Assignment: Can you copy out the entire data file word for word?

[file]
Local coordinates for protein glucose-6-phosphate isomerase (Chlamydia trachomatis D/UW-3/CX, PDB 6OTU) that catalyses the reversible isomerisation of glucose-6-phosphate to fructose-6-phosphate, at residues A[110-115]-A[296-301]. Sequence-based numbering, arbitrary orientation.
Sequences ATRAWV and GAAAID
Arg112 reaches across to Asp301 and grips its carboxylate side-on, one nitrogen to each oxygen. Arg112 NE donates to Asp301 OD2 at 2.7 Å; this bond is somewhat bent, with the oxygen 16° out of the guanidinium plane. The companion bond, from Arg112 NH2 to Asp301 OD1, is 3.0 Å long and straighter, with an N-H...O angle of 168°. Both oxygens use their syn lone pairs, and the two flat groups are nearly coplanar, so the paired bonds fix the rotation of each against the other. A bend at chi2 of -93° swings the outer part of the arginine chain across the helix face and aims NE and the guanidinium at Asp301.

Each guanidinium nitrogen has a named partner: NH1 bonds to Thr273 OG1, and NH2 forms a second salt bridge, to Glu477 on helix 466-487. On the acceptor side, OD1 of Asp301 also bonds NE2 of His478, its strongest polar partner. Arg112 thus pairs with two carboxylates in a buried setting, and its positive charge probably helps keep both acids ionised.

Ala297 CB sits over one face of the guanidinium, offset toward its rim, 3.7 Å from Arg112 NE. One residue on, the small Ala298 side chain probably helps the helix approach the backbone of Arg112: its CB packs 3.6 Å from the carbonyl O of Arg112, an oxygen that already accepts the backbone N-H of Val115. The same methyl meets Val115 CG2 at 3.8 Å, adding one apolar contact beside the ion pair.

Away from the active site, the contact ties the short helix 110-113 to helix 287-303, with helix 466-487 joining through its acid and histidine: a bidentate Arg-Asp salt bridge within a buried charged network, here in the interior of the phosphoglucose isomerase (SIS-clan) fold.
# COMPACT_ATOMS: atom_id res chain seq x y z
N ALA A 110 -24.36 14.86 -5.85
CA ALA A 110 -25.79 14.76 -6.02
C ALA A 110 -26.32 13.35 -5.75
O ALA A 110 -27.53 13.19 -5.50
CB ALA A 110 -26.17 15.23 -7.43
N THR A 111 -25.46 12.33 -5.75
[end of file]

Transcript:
Local coordinates for protein glucose-6-phosphate isomerase (Chlamydia trachomatis D/UW-3/CX, PDB 6OTU) that catalyses the reversible isomerisation of glucose-6-phosphate to fructose-6-phosphate, at residues A[110-115]-A[296-301]. Sequence-based numbering, arbitrary orientation.
Sequences ATRAWV and GAAAID
Arg112 reaches across to Asp301 and grips its carboxylate side-on, one nitrogen to each oxygen. Arg112 NE donates to Asp301 OD2 at 2.7 Å; this bond is somewhat bent, with the oxygen 16° out of the guanidinium plane. The companion bond, from Arg112 NH2 to Asp301 OD1, is 3.0 Å long and straighter, with an N-H...O angle of 168°. Both oxygens use their syn lone pairs, and the two flat groups are nearly coplanar, so the paired bonds fix the rotation of each against the other. A bend at chi2 of -93° swings the outer part of the arginine chain across the helix face and aims NE and the guanidinium at Asp301.

Each guanidinium nitrogen has a named partner: NH1 bonds to Thr273 OG1, and NH2 forms a second salt bridge, to Glu477 on helix 466-487. On the acceptor side, OD1 of Asp301 also bonds NE2 of His478, its strongest polar partner. Arg112 thus pairs with two carboxylates in a buried setting, and its positive charge probably helps keep both acids ionised.

Ala297 CB sits over one face of the guanidinium, offset toward its rim, 3.7 Å from Arg112 NE. One residue on, the small Ala298 side chain probably helps the helix approach the backbone of Arg112: its CB packs 3.6 Å from the carbonyl O of Arg112, an oxygen that already accepts the backbone N-H of Val115. The same methyl meets Val115 CG2 at 3.8 Å, adding one apolar contact beside the ion pair.

Away from the active site, the contact ties the short helix 110-113 to helix 287-303, with helix 466-487 joining through its acid and histidine: a bidentate Arg-Asp salt bridge within a buried charged network, here in the interior of the phosphoglucose isomerase (SIS-clan) fold.
# COMPACT_ATOMS: atom_id res chain seq x y z
N ALA A 110 -24.36 14.86 -5.85
CA ALA A 110 -25.79 14.76 -6.02
C ALA A 110 -26.32 13.35 -5.75
O ALA A 110 -27.53 13.19 -5.50
CB ALA A 110 -26.17 15.23 -7.43
N THR A 111 -25.46 12.33 -5.75